This concluding chapter offers a theoretical reading of the drive to secure within the terms of Lacanian desire. It asks whether there is something thrilling and yet masochistic about the Sisyphean pursuit of the unobtainable condition known as security. Given that security pursues an impossible immortality, is it indicative of a fantasy of control and order – rather than a teleological, goal-oriented pursuit? And, as fantasy, is this endeavour structured around an eternal recurrence and repetition, rather than the pursuit and possession of a discrete objective? The chapter suggests that the security edifice is pathology, caused by the Death of God and the resurgent salience of death anxiety in a society bereft of promises to immortality.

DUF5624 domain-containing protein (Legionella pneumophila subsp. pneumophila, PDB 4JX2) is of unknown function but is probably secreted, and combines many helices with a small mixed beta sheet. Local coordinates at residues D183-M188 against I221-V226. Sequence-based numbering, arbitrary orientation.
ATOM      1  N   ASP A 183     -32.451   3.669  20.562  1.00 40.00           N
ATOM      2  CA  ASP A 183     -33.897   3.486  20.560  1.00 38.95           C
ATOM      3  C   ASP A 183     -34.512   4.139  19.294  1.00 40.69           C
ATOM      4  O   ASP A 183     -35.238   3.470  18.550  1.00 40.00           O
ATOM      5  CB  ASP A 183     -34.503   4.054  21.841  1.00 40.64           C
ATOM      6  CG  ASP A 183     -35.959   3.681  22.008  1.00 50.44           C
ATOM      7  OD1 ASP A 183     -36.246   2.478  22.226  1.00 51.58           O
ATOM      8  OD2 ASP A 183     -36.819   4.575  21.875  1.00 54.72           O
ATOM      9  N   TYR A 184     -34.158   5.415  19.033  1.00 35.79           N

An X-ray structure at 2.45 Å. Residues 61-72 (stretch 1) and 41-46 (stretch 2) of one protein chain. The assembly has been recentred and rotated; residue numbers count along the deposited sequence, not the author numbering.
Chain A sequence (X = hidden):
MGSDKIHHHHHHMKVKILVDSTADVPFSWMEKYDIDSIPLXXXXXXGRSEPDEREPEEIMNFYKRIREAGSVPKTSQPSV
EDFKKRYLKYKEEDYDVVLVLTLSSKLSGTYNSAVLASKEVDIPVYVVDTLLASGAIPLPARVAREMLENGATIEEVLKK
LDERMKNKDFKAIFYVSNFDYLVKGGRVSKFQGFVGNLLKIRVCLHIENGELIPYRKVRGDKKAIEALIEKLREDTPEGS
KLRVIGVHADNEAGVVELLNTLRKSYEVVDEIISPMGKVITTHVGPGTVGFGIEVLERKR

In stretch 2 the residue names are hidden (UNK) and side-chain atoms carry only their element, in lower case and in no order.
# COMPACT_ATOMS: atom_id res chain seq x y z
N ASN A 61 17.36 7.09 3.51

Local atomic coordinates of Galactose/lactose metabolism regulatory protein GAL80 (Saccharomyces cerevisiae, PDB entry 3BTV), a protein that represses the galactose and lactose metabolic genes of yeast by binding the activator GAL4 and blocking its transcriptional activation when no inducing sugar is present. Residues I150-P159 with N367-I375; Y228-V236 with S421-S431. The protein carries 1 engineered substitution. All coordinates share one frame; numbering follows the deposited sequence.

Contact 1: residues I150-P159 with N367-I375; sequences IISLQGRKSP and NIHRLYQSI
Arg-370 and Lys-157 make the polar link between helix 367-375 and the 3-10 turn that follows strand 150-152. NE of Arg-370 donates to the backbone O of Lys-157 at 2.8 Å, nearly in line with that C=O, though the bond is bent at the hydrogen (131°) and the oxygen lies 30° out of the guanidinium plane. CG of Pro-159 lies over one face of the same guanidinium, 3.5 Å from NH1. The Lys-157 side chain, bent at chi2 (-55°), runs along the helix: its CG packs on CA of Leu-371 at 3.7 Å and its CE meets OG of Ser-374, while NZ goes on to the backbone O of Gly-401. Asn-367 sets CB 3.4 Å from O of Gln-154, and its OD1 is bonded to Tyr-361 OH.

The introduction chapter depicts a common story of thousands of Black migrants to Canada from various Caribbean islands and territories. Contact with a cricket and social club was critical for settling in Toronto’s urban and suburban neighbourhoods, finding (mainly) middle-class jobs, returning home to their nations of origin for visits, and travelling to Black plurilocal homespaces created in Canada, the Caribbean, the United States, and England. The Mavericks Cricket and Social Club (MCSC) involved sport, spectatorship, food, music, dancing, travelling, and socializing that were crucial for recreating the sense of home necessary for Black men’s survival in a city rife with interpersonal and systemic racism. The chapter outlines the ways in which cricket is an essential yet often forgotten component of Black Atlantic cultures and Canadian socio-politics The chapter describes the MCSC participants and researcher involved in this study; reviews the sociological processes of making and crossing group boundaries; and sets the context for the book by reviewing a range of literatures including the Black Atlantic and the Caribbean diaspora in Canada, studies of sporting diasporas, the narrative inquiry approach used, and the contents of the remaining book chapters.